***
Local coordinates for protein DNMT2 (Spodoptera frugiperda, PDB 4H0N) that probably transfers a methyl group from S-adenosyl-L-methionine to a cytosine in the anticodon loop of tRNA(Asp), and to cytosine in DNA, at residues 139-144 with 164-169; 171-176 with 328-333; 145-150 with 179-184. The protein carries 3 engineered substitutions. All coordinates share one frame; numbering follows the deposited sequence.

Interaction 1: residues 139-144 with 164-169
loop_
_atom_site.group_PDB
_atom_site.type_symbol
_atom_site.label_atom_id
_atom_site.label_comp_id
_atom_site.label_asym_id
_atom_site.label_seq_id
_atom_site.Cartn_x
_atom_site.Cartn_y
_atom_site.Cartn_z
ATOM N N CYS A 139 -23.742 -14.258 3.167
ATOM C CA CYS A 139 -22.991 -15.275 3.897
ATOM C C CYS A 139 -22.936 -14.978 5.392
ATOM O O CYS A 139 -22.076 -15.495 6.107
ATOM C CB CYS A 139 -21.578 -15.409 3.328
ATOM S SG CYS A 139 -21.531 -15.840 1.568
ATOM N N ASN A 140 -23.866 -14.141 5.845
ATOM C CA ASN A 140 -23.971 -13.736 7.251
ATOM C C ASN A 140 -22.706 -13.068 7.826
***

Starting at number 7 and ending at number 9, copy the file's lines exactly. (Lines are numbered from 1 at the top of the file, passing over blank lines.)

_atom_site.label_comp_id
_atom_site.label_asym_id
_atom_site.label_seq_id